Sweet Existence

IBCarb has commissioned ‘Sweet Existence’ by artist Karen Barber – a vibrant, colourful collection of abstract paintings that showcase the incredibly diverse and vital roles of sugars.

Sweet Existence will be showcased across the UK in a variety of locations and as part of various meetings and events. We also encourage our members to use the images in their publications and materials. You can download directly from here or contact the Network Manager for high res files.

The paintings are currently on display at:

MIB, University of Manchester – contact claire.doherty@manchester.ac.uk

Would you like to display Sweet Existence? These paintings are available to network members to exhibit and host. Please contact the IBCarb Network Manager claire.doherty@manchester.ac.uk to check availability and for details.

IBCarb - Sweet Existence - Pulse I

1. Pulse I
36×36″
Acrylic Mixed Media on Canvas
In the bloodstream sugar molecules (green) are transported via blood vessels to supply energy to the cells in our bodies.

IBCarb - Sweet Existence - Pulse III IV V VI

2. Pulse III, IV, V, VI
4 x 12×12″
Acrylic Mixed Media on Canvas
Plaque build up on the arteries in atherosclerosis.

IBCarb - Sweet Existence - Pulse II

3. Pulse II
36×36″
Acrylic Mixed Media on Canvas
Sugars diffusing out of blood capillaries into the extracellular space.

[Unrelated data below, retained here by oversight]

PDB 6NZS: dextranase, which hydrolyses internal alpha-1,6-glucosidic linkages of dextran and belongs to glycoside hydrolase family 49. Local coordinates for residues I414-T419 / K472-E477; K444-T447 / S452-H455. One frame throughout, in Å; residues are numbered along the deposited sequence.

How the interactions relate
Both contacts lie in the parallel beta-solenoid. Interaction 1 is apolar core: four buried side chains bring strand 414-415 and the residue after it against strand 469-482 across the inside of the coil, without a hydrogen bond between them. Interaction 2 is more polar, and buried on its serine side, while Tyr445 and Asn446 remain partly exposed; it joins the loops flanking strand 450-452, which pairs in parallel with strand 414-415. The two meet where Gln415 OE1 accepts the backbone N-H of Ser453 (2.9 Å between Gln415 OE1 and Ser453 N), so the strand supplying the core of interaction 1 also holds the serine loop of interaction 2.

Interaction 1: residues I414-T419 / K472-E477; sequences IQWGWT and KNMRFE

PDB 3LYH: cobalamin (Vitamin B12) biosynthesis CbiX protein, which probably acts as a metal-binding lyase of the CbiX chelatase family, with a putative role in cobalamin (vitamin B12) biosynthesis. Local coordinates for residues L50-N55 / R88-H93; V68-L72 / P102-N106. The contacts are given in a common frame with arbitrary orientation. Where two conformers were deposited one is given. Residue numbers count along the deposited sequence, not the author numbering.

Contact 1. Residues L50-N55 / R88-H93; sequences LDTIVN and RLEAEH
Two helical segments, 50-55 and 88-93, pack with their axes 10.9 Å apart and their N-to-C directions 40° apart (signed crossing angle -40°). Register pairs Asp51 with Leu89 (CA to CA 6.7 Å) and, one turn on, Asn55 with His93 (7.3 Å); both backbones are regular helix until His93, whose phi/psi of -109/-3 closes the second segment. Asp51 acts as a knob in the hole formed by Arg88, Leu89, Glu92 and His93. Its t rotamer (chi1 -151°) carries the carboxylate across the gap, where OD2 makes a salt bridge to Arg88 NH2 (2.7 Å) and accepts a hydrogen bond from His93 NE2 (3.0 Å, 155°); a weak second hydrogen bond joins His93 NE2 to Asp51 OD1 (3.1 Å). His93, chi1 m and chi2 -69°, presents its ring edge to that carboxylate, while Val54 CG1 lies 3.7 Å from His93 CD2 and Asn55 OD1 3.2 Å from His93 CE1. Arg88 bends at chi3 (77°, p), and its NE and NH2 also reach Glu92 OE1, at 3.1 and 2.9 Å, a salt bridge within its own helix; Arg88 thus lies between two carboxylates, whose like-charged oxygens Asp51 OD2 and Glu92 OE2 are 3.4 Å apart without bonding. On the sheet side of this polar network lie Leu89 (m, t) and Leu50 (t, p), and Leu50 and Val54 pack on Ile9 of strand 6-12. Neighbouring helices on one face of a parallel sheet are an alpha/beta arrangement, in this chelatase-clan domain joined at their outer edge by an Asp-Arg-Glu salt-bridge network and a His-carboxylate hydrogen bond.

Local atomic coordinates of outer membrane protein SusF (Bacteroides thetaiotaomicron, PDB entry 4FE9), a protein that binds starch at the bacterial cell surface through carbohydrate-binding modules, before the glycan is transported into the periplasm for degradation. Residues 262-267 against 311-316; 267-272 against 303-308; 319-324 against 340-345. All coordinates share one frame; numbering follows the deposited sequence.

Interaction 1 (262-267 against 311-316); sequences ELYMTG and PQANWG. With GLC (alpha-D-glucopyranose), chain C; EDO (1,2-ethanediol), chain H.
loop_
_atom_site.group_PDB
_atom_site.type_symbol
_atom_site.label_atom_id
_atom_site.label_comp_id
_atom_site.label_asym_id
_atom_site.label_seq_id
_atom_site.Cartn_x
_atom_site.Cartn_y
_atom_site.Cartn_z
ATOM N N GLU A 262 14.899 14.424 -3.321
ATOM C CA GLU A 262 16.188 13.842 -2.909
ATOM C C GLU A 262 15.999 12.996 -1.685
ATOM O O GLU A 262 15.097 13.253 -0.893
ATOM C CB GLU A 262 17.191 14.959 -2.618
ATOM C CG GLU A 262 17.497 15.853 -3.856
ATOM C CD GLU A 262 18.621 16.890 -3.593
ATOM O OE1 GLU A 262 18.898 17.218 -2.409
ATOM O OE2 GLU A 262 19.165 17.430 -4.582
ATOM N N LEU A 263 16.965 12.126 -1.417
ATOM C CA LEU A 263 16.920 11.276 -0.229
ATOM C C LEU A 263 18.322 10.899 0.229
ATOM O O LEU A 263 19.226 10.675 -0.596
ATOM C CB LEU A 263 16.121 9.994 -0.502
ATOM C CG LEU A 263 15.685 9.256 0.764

IBCarb - Sweet Existence - Extracellular Matrix II, III, IV, V

4. Extracellular Matrix II, III, IV, V
4x 12×12″
Acrylic Mixed Media on Canvas
Four large cells supported by the extracellular matrix, with sugars (yellow) dispersed throughout.

IBCarb - Sweet Existence - Extracellular Matrix

5. Extracellular Matrix
36×36″
Acrylic Mixed Media on Canvas
A cross section of three cells in the extracellular matrix. The extracellular surrounds cells and contains many sugar based bio molecules which are made inside the cells themselves.

IBCarb - Sweet Existence - Mono’s and Poly’s

6. Mono’s and Poly’s
24×24″
Acrylic Mixed Media on Canvas
The liver is responsible for blood sugar regulation and many other roles in carbohydrate metabolism.

IBCarb - Sweet Existence - Endoplasmic Reticulum

7. Endoplasmic Reticulum
36×36″
Acrylic Mixed Media on Canvas
The endoplasmic reticulum is present in cells and builds up sugar molecules known as glycans before sending to the golgi.

IBCarb - Sweet Existence - Golgi

8. Golgi
36×36″
Acrylic Mixed Media on Canvas
The Golgi works closely with the endoplasmic reticulum. It completes the glycan molecules then packages them for transportation to where they are needed.

IBCarb - Sweet Existence - Gold Plate I

9. Gold Plate I
36×36″
Acrylic Mixed Media on Canvas
Sugar ‘chip’ for diagnostic devices. Sugar molecules can be attached to gold plates for study to mimic those found on cell surfaces.

IBCarb - Sweet Existence - Gold Plate II

10. Gold Plate II
36×36″
Acrylic Mixed Media on Canvas
A rapid readout technique makes gold ‘chips’ a high throughput technology. Changes in sugar structures can be indicative of various disease states e.g. cancers, diabetes and autoimmune disorders. This technique will allow rapid screening for these ‘biomarkers’ of disease.

IBCarb - Sweet Existence - Gold Plate III

11. Gold Plate III
36×36″
Acrylic Mixed Media on Canvas